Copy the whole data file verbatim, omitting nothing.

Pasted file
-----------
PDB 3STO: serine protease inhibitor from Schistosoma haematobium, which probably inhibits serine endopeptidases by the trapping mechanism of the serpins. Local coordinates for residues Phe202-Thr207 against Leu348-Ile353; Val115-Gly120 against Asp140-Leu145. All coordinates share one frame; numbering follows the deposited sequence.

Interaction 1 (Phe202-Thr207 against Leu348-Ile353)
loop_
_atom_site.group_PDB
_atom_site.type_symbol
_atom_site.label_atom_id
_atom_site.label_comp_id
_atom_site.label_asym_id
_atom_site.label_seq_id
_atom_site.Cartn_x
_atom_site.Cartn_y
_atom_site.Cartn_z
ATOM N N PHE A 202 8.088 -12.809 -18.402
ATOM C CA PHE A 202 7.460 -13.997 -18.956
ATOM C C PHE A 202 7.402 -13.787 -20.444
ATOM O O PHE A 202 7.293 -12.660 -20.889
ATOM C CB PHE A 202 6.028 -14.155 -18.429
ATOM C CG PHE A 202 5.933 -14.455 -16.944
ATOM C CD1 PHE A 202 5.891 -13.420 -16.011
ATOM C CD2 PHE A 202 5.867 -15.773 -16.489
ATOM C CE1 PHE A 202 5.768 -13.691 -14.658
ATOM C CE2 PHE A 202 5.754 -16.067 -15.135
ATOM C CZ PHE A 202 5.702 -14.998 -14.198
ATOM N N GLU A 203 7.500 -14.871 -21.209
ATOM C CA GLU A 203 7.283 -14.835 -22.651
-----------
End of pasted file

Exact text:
PDB 3STO: serine protease inhibitor from Schistosoma haematobium, which probably inhibits serine endopeptidases by the trapping mechanism of the serpins. Local coordinates for residues Phe202-Thr207 against Leu348-Ile353; Val115-Gly120 against Asp140-Leu145. All coordinates share one frame; numbering follows the deposited sequence.

Interaction 1 (Phe202-Thr207 against Leu348-Ile353)
loop_
_atom_site.group_PDB
_atom_site.type_symbol
_atom_site.label_atom_id
_atom_site.label_comp_id
_atom_site.label_asym_id
_atom_site.label_seq_id
_atom_site.Cartn_x
_atom_site.Cartn_y
_atom_site.Cartn_z
ATOM N N PHE A 202 8.088 -12.809 -18.402
ATOM C CA PHE A 202 7.460 -13.997 -18.956
ATOM C C PHE A 202 7.402 -13.787 -20.444
ATOM O O PHE A 202 7.293 -12.660 -20.889
ATOM C CB PHE A 202 6.028 -14.155 -18.429
ATOM C CG PHE A 202 5.933 -14.455 -16.944
ATOM C CD1 PHE A 202 5.891 -13.420 -16.011
ATOM C CD2 PHE A 202 5.867 -15.773 -16.489
ATOM C CE1 PHE A 202 5.768 -13.691 -14.658
ATOM C CE2 PHE A 202 5.754 -16.067 -15.135
ATOM C CZ PHE A 202 5.702 -14.998 -14.198
ATOM N N GLU A 203 7.500 -14.871 -21.209
ATOM C CA GLU A 203 7.283 -14.835 -22.651